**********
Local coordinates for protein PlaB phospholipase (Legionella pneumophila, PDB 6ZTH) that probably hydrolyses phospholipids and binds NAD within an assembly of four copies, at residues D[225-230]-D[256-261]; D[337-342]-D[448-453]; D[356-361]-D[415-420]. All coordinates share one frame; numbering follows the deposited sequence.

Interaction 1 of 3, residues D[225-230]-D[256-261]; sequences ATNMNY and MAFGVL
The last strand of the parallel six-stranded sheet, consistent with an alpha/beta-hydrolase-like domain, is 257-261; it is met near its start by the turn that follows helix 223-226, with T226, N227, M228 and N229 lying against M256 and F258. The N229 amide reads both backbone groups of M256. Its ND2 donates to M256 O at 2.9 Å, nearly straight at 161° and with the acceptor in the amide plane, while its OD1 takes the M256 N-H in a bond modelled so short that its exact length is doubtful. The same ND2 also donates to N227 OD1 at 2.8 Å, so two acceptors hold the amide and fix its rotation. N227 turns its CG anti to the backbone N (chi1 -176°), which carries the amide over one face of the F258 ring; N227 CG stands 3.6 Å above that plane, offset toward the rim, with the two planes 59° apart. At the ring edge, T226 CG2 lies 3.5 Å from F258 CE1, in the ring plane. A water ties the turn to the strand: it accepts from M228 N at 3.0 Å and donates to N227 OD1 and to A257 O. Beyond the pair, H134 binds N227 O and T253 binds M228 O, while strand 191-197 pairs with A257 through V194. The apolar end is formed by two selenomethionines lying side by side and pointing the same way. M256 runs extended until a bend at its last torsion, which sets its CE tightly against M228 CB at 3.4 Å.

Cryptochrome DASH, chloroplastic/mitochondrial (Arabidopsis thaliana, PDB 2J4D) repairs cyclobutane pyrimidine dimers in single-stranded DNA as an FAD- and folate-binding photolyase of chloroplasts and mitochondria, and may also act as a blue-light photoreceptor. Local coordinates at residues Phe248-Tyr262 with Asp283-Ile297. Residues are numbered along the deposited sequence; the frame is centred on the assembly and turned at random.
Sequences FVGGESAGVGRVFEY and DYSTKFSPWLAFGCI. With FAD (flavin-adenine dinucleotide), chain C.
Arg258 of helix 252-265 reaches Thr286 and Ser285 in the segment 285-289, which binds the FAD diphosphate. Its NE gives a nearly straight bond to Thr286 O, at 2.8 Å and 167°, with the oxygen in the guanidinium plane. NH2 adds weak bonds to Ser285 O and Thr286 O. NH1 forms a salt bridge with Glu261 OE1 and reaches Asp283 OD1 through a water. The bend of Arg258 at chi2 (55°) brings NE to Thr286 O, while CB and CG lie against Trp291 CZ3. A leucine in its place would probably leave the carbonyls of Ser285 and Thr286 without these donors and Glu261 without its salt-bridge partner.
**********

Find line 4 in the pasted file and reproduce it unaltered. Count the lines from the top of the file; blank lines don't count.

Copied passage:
Cryptochrome DASH, chloroplastic/mitochondrial (Arabidopsis thaliana, PDB 2J4D) repairs cyclobutane pyrimidine dimers in single-stranded DNA as an FAD- and folate-binding photolyase of chloroplasts and mitochondria, and may also act as a blue-light photoreceptor. Local coordinates at residues Phe248-Tyr262 with Asp283-Ile297. Residues are numbered along the deposited sequence; the frame is centred on the assembly and turned at random.